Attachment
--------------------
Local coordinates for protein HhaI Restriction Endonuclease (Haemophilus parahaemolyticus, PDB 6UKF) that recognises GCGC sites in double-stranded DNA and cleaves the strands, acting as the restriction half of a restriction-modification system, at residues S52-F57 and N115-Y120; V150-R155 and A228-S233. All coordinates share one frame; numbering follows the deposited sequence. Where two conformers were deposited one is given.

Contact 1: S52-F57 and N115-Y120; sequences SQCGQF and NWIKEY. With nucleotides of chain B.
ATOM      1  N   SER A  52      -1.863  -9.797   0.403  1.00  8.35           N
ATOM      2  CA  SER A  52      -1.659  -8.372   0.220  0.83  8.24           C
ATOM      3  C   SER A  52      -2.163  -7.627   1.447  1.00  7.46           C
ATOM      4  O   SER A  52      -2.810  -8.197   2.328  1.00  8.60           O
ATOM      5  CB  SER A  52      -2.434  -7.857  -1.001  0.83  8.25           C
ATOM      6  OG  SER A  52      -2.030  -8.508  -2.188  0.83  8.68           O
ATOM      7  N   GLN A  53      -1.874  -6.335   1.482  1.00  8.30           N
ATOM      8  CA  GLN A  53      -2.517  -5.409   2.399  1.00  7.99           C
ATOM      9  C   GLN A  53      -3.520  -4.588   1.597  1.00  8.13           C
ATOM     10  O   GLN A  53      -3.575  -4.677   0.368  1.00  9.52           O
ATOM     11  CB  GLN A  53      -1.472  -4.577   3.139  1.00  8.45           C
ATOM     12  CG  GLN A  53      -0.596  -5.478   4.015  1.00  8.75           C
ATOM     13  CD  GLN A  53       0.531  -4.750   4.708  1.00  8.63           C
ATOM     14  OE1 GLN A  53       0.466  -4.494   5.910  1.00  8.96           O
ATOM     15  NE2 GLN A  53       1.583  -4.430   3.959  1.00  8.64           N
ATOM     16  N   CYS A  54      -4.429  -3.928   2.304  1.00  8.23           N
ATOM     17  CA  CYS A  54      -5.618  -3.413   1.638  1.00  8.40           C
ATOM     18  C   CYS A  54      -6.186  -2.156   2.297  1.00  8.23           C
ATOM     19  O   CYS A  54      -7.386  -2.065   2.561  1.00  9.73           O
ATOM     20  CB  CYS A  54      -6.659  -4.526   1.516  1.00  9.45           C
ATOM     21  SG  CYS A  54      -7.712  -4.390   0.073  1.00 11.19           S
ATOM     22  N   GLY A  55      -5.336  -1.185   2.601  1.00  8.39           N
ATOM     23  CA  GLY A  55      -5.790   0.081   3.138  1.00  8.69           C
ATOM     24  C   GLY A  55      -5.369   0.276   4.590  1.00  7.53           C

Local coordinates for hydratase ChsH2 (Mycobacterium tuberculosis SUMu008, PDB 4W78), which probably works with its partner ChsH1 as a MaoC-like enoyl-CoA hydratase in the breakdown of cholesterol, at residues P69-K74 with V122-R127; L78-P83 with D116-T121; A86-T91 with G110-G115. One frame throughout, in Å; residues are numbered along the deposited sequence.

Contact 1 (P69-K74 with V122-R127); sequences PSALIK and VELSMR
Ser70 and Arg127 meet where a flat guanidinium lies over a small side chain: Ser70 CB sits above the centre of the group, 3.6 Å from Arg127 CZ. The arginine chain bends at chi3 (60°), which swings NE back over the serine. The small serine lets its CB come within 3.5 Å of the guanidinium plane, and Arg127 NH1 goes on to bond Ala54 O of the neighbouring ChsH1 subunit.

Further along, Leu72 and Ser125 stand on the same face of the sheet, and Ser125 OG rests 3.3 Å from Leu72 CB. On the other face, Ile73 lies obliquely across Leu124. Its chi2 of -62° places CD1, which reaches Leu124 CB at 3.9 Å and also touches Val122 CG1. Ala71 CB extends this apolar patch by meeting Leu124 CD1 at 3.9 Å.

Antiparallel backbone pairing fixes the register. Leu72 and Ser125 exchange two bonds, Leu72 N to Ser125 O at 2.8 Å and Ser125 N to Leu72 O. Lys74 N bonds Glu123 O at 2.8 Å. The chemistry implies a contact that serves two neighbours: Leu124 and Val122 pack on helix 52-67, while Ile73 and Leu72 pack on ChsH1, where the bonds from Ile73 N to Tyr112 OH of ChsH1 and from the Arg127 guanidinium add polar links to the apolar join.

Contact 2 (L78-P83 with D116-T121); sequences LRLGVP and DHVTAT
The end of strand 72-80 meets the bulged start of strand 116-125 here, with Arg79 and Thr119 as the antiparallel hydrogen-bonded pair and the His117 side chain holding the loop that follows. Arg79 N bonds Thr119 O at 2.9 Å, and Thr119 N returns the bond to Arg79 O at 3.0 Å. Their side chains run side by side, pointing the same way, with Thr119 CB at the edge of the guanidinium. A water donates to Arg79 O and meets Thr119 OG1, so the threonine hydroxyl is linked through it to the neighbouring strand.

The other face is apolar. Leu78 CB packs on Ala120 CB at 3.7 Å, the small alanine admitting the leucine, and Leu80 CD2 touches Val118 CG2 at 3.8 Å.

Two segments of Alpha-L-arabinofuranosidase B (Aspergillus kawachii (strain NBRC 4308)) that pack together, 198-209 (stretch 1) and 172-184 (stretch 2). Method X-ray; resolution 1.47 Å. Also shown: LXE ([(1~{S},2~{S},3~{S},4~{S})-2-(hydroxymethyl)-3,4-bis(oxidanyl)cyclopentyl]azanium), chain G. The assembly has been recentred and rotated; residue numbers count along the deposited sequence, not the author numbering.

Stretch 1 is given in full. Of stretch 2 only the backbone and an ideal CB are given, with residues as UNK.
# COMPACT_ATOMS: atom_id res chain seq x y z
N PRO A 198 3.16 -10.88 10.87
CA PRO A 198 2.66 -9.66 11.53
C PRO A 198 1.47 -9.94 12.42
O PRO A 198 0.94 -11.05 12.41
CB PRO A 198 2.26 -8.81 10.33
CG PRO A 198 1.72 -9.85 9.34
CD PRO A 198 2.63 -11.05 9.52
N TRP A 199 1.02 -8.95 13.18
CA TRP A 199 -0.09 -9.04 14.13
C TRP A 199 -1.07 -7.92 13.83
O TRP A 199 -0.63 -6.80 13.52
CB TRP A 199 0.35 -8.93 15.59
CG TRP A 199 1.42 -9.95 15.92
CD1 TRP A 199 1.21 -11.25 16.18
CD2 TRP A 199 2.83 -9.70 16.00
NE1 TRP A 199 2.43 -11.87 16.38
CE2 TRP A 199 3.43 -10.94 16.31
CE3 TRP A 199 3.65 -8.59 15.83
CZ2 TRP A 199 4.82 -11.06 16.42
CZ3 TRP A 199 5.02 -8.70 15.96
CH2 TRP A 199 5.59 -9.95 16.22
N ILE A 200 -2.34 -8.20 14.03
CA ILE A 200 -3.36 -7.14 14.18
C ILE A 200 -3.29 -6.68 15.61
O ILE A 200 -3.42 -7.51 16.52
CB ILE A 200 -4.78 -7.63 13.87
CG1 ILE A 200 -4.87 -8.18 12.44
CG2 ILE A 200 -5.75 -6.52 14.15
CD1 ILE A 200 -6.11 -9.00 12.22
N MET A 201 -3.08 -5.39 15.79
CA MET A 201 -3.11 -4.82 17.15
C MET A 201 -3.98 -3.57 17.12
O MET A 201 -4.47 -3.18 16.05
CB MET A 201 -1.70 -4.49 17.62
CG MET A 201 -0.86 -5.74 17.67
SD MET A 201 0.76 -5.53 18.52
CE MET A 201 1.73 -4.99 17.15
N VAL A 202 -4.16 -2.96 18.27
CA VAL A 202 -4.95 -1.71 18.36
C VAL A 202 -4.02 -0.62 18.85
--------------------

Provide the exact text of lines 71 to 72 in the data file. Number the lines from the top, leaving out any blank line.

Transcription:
CB MET A 201 -1.70 -4.49 17.62
CG MET A 201 -0.86 -5.74 17.67